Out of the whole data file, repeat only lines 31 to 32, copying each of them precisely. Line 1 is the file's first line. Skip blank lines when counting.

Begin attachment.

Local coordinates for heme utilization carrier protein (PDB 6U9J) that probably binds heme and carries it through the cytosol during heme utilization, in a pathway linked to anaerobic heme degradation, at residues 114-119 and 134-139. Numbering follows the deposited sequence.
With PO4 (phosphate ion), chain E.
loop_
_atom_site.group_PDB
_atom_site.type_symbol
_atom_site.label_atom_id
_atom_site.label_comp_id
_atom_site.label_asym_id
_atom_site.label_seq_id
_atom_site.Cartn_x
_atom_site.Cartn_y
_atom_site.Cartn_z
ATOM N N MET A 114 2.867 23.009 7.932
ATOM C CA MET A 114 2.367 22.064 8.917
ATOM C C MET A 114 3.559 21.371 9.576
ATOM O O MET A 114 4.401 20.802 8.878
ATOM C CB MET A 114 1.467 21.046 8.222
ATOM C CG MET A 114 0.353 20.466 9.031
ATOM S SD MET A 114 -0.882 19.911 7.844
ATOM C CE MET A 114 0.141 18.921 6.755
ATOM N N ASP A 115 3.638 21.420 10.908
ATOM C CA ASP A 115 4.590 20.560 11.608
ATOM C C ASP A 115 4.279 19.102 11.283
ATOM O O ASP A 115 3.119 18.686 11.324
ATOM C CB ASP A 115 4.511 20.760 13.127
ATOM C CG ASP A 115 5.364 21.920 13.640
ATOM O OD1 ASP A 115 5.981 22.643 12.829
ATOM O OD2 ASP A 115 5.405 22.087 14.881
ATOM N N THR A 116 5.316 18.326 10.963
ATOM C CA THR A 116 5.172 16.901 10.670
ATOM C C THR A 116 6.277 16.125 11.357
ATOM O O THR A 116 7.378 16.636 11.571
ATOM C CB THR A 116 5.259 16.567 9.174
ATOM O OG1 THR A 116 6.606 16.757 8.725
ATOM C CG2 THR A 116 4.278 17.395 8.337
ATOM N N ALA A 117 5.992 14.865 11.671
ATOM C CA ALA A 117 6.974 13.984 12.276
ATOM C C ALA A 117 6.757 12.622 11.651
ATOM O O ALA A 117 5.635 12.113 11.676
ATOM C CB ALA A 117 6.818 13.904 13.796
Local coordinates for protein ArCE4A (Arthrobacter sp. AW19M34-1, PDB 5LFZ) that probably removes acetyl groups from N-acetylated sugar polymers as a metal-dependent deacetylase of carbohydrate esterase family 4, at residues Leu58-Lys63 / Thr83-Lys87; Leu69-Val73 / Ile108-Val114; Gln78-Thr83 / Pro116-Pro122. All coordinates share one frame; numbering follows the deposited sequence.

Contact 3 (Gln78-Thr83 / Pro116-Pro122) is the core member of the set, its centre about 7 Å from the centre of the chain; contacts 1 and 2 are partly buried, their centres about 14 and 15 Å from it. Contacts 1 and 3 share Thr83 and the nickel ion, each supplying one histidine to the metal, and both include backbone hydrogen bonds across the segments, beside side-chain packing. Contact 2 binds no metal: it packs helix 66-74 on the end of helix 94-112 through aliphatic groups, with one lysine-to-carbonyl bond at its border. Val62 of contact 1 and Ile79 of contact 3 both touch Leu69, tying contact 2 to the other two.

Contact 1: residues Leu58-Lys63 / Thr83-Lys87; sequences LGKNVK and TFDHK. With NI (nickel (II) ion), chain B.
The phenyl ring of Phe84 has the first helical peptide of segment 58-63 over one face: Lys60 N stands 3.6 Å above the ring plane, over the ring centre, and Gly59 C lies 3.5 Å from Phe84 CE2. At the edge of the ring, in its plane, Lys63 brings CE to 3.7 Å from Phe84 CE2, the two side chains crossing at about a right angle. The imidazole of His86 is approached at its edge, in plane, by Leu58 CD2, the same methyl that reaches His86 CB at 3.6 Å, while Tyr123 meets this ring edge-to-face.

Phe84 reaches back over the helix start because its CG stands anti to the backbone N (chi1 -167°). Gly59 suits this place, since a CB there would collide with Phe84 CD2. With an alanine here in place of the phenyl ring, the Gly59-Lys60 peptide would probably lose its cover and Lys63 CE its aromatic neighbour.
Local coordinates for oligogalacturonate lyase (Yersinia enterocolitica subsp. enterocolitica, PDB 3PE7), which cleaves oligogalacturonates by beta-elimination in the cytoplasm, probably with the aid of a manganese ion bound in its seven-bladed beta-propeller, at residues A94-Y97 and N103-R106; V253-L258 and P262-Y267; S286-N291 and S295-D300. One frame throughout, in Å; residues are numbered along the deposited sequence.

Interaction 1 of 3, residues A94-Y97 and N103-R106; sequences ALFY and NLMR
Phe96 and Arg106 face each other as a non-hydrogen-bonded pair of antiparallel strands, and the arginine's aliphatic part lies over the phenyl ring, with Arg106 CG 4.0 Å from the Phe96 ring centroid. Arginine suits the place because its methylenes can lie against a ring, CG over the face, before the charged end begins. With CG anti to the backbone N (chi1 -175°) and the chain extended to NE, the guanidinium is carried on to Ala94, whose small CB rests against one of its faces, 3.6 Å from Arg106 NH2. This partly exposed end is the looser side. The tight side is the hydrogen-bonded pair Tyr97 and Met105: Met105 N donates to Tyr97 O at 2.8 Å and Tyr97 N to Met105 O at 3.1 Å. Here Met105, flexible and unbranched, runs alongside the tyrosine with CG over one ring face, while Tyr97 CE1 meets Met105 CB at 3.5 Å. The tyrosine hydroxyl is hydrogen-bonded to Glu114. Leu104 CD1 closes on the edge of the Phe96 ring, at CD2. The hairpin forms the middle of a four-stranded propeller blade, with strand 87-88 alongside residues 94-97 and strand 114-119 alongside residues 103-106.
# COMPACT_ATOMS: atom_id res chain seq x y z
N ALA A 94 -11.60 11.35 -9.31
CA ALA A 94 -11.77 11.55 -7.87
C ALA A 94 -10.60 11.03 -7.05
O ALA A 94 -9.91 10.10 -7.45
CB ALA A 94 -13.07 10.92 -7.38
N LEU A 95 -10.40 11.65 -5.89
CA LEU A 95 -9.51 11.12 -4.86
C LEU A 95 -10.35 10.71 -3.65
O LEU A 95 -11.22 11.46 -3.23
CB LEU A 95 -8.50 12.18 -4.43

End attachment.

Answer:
ATOM C C THR A 116 6.277 16.125 11.357
ATOM O O THR A 116 7.378 16.636 11.571